Monthly Archives: January 2013

Book: Information is Beautiful

Information is Beautiful
This book appeared in the US with a crazy cover and a boastful name. This is the polite, understated, grey British edition.

Inspiring & Unique.
256 pages, ★★★★★

David McCandless is the unrivalled king of printed infographics. Here are a few of the 256 pages that he and his talented team created:

Snake Oil?
Some supplements are more effective than others. I love how green tea comes out on top here.
I love this comprehensive left/right government summary, too. This single chart could replace much of the political theory syllabus taught up until high school.
Simple & thought-provoking

Information Is Beautiful is a five-star design book with a purpose. It condenses reams of information into 256 pages of brightly-coloured, highly-accurate, informative beauty.

Information is Beautiful inspired me to make some infographics of my own. ★★★★★


Also consider:

  3. //

Book: An Introduction to Chinese Philosophy

An Introduction to Chinese Philosophy
This book is advertised for $155 on the publisher’s website.

Just too scholarly. Buddhism backwards.
434 pages, ★

I’m a follower of the Venerable Master Chin Kung, a Buddhist teacher from Anhui Province in China. One highly memorable thing I learned from his lectures (which are all on YouTube), is the distinction between 学佛 (xue-fo) and 佛学 (fo-xue).

The distinction is much clearer in Chinese than English. The former, 学佛, describes the study of Buddhism with practice and spiritual belief. We can these students “Buddhists”. The latter, 佛学, describes Buddhism as an academic subject like chemistry. We can call those students “Buddhologists”. Even more beautifully, in Chinese, the words for “Buddhist” and “Buddhologist” are palindromes, implying that the latter of these opposing groups has learned Buddhism backwards.

The Venerable Master Chin Kung said:


In English, roughly:

We are Buddhists, not Buddhologists. To treat Buddhism as an academic subject amounts to learning nothing at all! When modern people make the mistake of studying Buddhism without practicing it in their everyday lives, they are failing to grasp Buddhism’s fundamental concepts [of compassion in our everyday lives]. This method is rotten to the core. Buddhology will forever be the wrong way to learn Buddhism.

Given that one of my most-respected teachers said that, how can I give this book any more than one star? It was also dry, academic, picky, and boring. Buddhism is supposed to make you feel good, but this book fails at that, too. Read Tiny Buddha or An Open Heart by the Dalai Lama instead. 

Infographic: Mineral Water Compositions by Brand

Mineral Water Composition by Brand
Volvic and Brecon Carreg are the winners.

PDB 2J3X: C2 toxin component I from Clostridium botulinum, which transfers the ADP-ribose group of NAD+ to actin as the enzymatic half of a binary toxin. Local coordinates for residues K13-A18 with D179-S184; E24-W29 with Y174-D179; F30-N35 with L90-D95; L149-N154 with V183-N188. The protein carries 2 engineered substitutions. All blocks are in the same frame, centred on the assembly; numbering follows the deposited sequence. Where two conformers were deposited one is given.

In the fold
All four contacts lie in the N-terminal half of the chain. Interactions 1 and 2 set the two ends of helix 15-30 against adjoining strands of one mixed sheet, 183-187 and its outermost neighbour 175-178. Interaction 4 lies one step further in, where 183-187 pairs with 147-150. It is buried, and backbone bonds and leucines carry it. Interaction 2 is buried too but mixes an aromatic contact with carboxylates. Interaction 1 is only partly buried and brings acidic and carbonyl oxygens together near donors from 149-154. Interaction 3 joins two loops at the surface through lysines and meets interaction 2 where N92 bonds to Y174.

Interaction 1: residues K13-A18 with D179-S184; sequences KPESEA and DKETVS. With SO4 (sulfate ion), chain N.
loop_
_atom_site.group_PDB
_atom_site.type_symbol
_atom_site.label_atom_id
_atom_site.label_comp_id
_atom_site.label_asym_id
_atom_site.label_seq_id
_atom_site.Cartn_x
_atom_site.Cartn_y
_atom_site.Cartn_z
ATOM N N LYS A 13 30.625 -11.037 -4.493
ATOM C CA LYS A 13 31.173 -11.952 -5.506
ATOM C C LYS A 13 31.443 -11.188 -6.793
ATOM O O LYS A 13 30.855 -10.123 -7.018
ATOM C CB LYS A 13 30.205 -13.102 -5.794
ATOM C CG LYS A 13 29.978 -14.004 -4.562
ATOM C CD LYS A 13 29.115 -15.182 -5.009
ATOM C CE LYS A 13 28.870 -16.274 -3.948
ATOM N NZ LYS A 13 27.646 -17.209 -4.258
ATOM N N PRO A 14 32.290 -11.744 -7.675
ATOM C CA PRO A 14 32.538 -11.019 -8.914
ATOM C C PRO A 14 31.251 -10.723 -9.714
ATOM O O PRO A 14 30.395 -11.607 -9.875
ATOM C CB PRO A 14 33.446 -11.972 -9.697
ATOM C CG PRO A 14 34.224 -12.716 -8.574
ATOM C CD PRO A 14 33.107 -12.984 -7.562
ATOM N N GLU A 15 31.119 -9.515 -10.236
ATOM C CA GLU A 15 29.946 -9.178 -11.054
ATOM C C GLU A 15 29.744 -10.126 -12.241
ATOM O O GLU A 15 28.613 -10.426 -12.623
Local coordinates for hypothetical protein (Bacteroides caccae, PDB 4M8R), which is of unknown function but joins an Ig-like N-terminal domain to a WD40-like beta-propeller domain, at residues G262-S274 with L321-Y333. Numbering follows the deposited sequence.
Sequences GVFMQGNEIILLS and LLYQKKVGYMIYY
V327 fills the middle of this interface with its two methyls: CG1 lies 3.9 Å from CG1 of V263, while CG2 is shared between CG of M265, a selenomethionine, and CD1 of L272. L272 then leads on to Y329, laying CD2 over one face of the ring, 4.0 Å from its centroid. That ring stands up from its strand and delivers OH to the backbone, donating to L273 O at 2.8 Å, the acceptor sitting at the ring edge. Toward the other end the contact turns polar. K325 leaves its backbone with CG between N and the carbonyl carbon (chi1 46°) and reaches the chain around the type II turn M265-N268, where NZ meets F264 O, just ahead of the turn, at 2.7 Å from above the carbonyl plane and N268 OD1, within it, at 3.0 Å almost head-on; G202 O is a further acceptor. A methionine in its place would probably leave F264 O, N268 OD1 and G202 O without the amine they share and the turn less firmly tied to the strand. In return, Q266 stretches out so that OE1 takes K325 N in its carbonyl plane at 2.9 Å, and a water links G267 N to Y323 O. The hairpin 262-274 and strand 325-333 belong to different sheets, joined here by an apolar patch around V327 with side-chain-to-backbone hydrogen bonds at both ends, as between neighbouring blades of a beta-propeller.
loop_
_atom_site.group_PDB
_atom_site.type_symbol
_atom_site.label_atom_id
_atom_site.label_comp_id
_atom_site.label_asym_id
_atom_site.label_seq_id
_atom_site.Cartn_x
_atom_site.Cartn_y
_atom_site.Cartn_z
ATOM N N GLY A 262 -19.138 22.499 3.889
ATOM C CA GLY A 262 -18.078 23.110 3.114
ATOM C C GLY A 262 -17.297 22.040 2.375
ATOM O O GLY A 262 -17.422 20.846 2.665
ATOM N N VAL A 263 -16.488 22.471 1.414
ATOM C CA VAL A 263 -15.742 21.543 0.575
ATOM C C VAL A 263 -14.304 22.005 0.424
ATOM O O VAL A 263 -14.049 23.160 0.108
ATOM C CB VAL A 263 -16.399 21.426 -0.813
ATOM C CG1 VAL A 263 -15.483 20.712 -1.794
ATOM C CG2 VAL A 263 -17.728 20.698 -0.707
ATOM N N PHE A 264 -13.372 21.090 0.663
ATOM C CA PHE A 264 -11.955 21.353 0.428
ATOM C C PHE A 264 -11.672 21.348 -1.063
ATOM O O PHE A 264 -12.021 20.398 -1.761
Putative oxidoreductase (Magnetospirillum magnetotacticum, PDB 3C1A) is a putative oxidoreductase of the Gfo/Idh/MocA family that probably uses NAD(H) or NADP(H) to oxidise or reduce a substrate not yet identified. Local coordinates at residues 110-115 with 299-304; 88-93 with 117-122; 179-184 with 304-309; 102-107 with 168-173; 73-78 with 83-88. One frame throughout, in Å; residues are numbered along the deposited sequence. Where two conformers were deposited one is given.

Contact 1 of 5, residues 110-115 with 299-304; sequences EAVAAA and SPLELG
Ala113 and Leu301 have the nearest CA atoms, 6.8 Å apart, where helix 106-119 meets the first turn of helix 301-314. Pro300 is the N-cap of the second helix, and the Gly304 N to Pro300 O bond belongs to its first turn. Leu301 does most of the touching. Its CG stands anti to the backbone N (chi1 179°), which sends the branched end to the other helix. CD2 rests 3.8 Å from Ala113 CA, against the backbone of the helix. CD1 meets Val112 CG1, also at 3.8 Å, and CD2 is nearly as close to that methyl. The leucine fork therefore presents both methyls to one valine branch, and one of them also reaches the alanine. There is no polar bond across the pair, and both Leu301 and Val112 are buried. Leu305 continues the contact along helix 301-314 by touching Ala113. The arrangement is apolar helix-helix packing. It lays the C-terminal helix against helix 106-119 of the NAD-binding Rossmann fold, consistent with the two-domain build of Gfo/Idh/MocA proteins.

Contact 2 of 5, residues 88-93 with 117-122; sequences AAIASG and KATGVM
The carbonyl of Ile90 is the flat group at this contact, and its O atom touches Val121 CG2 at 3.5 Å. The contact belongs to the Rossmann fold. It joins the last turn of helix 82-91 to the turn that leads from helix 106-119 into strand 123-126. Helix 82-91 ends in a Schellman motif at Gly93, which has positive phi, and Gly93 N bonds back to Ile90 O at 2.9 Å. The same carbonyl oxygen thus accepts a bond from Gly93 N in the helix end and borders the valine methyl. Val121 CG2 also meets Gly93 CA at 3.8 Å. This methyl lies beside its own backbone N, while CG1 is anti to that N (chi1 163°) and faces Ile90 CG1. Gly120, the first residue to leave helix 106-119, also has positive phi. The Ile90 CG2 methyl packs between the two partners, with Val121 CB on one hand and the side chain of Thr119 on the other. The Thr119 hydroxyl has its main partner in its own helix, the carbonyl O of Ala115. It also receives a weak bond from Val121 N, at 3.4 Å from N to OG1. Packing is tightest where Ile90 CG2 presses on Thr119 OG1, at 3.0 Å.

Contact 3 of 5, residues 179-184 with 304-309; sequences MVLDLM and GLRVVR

This one’s more informative than beautiful.

Five aspects determine the taste of water (

  • pH (plotted on x axis)
  • Nitrate content (all were acceptably low, so I omitted this data from the chart)
  • Total Dissolved Solids, TDS (gives water heaviness and a lingering aftertaste, plotted on y axis)
  • Hardness (the hardness equation yields results that correlate with TDS very strongly; I thus omitted hardness and plotted TDS)
  • Carbonation (degree of fizziness, i.e. the presence of bubbles. None of these waters are carbonated).


Infographic: Melbourne Petrol Price Cycles 2012

Melbourne Petrol Prices 2012
Petrol prices in Melbourne follow an extremely predictable 15-day cycle. (+/- 2 days).

The difference between “low” and “high” is about $11 on an average tank of fuel.

Data crowd-sourced from self-observation and several price-monitoring internet sites.

Share and enjoy!

Disclaimer: while Melbourne petrol prices have been cyclical for a long time, prices could (and do) deviate from this cycle occasionally due to unforeseen circumstances.

Book: The Thorn Birds

The Thorn Birds

Large and uneventful, just like Australia itself.
743 pages,

The Thorn Birds is a novel about a family who migrates to Australia by boat, then procreates. Not much else happens in 743 pages.

The Thorn Birds teaches me that 100 years of history (from 1850 to 1950) can be summarised as follows: they arrived, they had sex, and they killed all the rabbits. Compared to the founding of Communist China or the United States, this book makes the founding of Australia look like a walk in the park.

Admittedly, it’s because I recently read Mao’s Last Dancer, Wild Swans and Life and Death are Wearing Me Out that this book feels dull in comparison. Those three books were filled with revolution, massacres, political struggles and people tinkering on the verge of life and death. Reading about China’s Cultural Revolution numbed me somewhat to the delicate nuances and character developments in The Thorn Birds—just like how eating whole, raw chillies makes everything else taste bland for some time afterwards.

Maybe this book will make other books more enjoyable… Or maybe I’ll enjoy the fine character descriptions much more next time I read it. Either way, it’s going back on the shelf for a long time. ★★★